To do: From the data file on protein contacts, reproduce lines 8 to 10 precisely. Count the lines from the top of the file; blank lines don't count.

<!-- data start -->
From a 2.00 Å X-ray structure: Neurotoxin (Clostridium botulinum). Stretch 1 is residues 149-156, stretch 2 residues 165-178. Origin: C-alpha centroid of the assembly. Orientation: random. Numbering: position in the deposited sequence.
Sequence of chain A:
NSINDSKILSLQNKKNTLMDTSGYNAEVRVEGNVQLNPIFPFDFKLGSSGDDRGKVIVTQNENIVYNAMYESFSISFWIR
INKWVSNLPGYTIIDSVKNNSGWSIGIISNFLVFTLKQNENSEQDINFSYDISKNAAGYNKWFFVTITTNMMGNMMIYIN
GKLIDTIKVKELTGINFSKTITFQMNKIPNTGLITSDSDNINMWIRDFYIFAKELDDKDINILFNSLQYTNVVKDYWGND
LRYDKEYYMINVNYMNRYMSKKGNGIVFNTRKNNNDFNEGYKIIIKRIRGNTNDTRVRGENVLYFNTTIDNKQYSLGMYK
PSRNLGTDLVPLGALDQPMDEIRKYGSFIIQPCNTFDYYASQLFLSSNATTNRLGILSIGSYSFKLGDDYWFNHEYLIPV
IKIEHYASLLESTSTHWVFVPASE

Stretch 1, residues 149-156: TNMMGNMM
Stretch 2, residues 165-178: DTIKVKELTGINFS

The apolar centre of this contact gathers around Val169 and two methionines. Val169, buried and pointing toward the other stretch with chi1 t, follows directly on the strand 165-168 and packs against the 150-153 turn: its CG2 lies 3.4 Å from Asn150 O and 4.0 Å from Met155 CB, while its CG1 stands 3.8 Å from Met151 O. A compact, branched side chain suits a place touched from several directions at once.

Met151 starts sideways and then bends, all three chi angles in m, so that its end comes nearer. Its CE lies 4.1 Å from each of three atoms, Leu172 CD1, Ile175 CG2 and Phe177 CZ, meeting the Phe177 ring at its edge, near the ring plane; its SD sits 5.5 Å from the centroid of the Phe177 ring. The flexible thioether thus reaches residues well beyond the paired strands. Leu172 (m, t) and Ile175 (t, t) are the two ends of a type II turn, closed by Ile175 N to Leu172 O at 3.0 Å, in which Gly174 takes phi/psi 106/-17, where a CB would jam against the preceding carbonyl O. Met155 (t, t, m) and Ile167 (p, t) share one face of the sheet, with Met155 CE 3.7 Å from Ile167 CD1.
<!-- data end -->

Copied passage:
IKIEHYASLLESTSTHWVFVPASE

Stretch 1, residues 149-156: TNMMGNMM
Stretch 2, residues 165-178: DTIKVKELTGINFS